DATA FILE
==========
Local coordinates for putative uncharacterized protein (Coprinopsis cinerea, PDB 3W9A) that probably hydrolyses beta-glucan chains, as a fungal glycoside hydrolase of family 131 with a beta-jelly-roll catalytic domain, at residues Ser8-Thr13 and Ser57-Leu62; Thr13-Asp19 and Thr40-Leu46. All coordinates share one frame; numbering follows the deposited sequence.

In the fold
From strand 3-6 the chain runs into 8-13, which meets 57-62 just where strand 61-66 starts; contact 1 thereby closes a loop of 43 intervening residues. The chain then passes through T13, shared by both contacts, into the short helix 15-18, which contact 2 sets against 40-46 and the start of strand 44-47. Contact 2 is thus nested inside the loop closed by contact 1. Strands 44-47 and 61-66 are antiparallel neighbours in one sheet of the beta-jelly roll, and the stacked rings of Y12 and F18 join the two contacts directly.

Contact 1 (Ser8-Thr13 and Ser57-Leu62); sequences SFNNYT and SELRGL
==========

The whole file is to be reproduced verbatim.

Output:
Local coordinates for putative uncharacterized protein (Coprinopsis cinerea, PDB 3W9A) that probably hydrolyses beta-glucan chains, as a fungal glycoside hydrolase of family 131 with a beta-jelly-roll catalytic domain, at residues Ser8-Thr13 and Ser57-Leu62; Thr13-Asp19 and Thr40-Leu46. All coordinates share one frame; numbering follows the deposited sequence.

In the fold
From strand 3-6 the chain runs into 8-13, which meets 57-62 just where strand 61-66 starts; contact 1 thereby closes a loop of 43 intervening residues. The chain then passes through T13, shared by both contacts, into the short helix 15-18, which contact 2 sets against 40-46 and the start of strand 44-47. Contact 2 is thus nested inside the loop closed by contact 1. Strands 44-47 and 61-66 are antiparallel neighbours in one sheet of the beta-jelly roll, and the stacked rings of Y12 and F18 join the two contacts directly.

Contact 1 (Ser8-Thr13 and Ser57-Leu62); sequences SFNNYT and SELRGL